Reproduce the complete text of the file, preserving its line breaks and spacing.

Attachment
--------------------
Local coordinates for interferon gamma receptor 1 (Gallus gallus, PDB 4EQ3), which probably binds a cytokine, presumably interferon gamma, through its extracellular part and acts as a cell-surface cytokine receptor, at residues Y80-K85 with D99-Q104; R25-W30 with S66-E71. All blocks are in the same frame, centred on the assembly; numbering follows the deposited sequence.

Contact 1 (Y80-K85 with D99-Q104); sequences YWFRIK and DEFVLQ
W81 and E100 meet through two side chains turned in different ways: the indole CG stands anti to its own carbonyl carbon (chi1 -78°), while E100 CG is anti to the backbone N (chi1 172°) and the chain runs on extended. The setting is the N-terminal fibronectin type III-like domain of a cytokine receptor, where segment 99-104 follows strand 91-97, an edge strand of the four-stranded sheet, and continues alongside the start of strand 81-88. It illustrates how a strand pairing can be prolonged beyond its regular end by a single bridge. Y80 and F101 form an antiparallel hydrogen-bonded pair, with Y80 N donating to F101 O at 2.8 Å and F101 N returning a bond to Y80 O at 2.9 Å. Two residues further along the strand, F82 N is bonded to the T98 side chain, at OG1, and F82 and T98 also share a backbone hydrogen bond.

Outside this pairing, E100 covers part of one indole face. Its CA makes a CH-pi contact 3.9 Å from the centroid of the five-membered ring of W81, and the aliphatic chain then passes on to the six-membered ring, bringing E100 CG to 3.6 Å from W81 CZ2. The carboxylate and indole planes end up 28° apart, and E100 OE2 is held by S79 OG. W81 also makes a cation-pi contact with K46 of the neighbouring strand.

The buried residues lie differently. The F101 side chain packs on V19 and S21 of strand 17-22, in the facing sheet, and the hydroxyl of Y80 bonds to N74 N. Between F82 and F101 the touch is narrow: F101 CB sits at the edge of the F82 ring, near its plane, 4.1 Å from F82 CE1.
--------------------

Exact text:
Local coordinates for interferon gamma receptor 1 (Gallus gallus, PDB 4EQ3), which probably binds a cytokine, presumably interferon gamma, through its extracellular part and acts as a cell-surface cytokine receptor, at residues Y80-K85 with D99-Q104; R25-W30 with S66-E71. All blocks are in the same frame, centred on the assembly; numbering follows the deposited sequence.

Contact 1 (Y80-K85 with D99-Q104); sequences YWFRIK and DEFVLQ
W81 and E100 meet through two side chains turned in different ways: the indole CG stands anti to its own carbonyl carbon (chi1 -78°), while E100 CG is anti to the backbone N (chi1 172°) and the chain runs on extended. The setting is the N-terminal fibronectin type III-like domain of a cytokine receptor, where segment 99-104 follows strand 91-97, an edge strand of the four-stranded sheet, and continues alongside the start of strand 81-88. It illustrates how a strand pairing can be prolonged beyond its regular end by a single bridge. Y80 and F101 form an antiparallel hydrogen-bonded pair, with Y80 N donating to F101 O at 2.8 Å and F101 N returning a bond to Y80 O at 2.9 Å. Two residues further along the strand, F82 N is bonded to the T98 side chain, at OG1, and F82 and T98 also share a backbone hydrogen bond.

Outside this pairing, E100 covers part of one indole face. Its CA makes a CH-pi contact 3.9 Å from the centroid of the five-membered ring of W81, and the aliphatic chain then passes on to the six-membered ring, bringing E100 CG to 3.6 Å from W81 CZ2. The carboxylate and indole planes end up 28° apart, and E100 OE2 is held by S79 OG. W81 also makes a cation-pi contact with K46 of the neighbouring strand.

The buried residues lie differently. The F101 side chain packs on V19 and S21 of strand 17-22, in the facing sheet, and the hydroxyl of Y80 bonds to N74 N. Between F82 and F101 the touch is narrow: F101 CB sits at the edge of the F82 ring, near its plane, 4.1 Å from F82 CE1.